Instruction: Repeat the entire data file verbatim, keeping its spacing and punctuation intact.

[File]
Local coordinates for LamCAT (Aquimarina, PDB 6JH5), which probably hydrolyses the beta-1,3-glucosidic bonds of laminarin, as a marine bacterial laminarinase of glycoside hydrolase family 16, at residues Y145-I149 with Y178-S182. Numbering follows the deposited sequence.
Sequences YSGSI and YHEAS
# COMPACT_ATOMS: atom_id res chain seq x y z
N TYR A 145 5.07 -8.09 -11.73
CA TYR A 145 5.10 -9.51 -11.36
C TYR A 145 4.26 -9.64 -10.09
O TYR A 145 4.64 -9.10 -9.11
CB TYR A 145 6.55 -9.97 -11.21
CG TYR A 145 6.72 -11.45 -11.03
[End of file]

Local coordinates for LamCAT (Aquimarina, PDB 6JH5), which probably hydrolyses the beta-1,3-glucosidic bonds of laminarin, as a marine bacterial laminarinase of glycoside hydrolase family 16, at residues Y145-I149 with Y178-S182. Numbering follows the deposited sequence.
Sequences YSGSI and YHEAS
# COMPACT_ATOMS: atom_id res chain seq x y z
N TYR A 145 5.07 -8.09 -11.73
CA TYR A 145 5.10 -9.51 -11.36
C TYR A 145 4.26 -9.64 -10.09
O TYR A 145 4.64 -9.10 -9.11
CB TYR A 145 6.55 -9.97 -11.21
CG TYR A 145 6.72 -11.45 -11.03